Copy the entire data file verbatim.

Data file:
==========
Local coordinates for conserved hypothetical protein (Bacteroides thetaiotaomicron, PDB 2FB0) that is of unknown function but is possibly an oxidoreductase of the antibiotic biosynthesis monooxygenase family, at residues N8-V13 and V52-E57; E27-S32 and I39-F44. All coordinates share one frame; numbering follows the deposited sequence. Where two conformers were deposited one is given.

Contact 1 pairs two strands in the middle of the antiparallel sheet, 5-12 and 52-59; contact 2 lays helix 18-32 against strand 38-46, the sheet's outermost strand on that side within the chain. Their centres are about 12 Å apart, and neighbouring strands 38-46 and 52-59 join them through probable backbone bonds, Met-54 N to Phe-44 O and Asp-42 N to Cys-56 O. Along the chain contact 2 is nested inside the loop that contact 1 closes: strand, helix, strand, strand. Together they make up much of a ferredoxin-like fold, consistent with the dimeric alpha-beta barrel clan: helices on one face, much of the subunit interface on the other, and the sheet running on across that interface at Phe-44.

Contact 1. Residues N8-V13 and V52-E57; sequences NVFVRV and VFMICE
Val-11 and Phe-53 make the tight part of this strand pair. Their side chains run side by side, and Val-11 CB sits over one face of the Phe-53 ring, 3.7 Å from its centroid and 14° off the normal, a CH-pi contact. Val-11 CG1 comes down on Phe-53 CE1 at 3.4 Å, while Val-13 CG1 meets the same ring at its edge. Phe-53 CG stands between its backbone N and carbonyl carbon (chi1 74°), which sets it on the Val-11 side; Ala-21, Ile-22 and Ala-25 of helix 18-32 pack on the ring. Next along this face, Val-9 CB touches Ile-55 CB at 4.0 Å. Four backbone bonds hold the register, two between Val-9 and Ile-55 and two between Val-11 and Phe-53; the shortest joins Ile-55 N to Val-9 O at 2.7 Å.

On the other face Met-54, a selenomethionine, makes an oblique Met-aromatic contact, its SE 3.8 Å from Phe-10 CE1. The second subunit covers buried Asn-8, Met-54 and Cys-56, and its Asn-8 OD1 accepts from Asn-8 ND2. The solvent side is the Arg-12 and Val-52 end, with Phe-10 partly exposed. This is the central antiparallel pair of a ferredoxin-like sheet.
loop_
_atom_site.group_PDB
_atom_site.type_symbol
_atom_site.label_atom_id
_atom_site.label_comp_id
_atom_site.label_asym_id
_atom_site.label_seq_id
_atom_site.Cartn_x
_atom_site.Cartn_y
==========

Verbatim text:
Local coordinates for conserved hypothetical protein (Bacteroides thetaiotaomicron, PDB 2FB0) that is of unknown function but is possibly an oxidoreductase of the antibiotic biosynthesis monooxygenase family, at residues N8-V13 and V52-E57; E27-S32 and I39-F44. All coordinates share one frame; numbering follows the deposited sequence. Where two conformers were deposited one is given.

Contact 1 pairs two strands in the middle of the antiparallel sheet, 5-12 and 52-59; contact 2 lays helix 18-32 against strand 38-46, the sheet's outermost strand on that side within the chain. Their centres are about 12 Å apart, and neighbouring strands 38-46 and 52-59 join them through probable backbone bonds, Met-54 N to Phe-44 O and Asp-42 N to Cys-56 O. Along the chain contact 2 is nested inside the loop that contact 1 closes: strand, helix, strand, strand. Together they make up much of a ferredoxin-like fold, consistent with the dimeric alpha-beta barrel clan: helices on one face, much of the subunit interface on the other, and the sheet running on across that interface at Phe-44.

Contact 1. Residues N8-V13 and V52-E57; sequences NVFVRV and VFMICE
Val-11 and Phe-53 make the tight part of this strand pair. Their side chains run side by side, and Val-11 CB sits over one face of the Phe-53 ring, 3.7 Å from its centroid and 14° off the normal, a CH-pi contact. Val-11 CG1 comes down on Phe-53 CE1 at 3.4 Å, while Val-13 CG1 meets the same ring at its edge. Phe-53 CG stands between its backbone N and carbonyl carbon (chi1 74°), which sets it on the Val-11 side; Ala-21, Ile-22 and Ala-25 of helix 18-32 pack on the ring. Next along this face, Val-9 CB touches Ile-55 CB at 4.0 Å. Four backbone bonds hold the register, two between Val-9 and Ile-55 and two between Val-11 and Phe-53; the shortest joins Ile-55 N to Val-9 O at 2.7 Å.

On the other face Met-54, a selenomethionine, makes an oblique Met-aromatic contact, its SE 3.8 Å from Phe-10 CE1. The second subunit covers buried Asn-8, Met-54 and Cys-56, and its Asn-8 OD1 accepts from Asn-8 ND2. The solvent side is the Arg-12 and Val-52 end, with Phe-10 partly exposed. This is the central antiparallel pair of a ferredoxin-like sheet.
loop_
_atom_site.group_PDB
_atom_site.type_symbol
_atom_site.label_atom_id
_atom_site.label_comp_id
_atom_site.label_asym_id
_atom_site.label_seq_id
_atom_site.Cartn_x
_atom_site.Cartn_y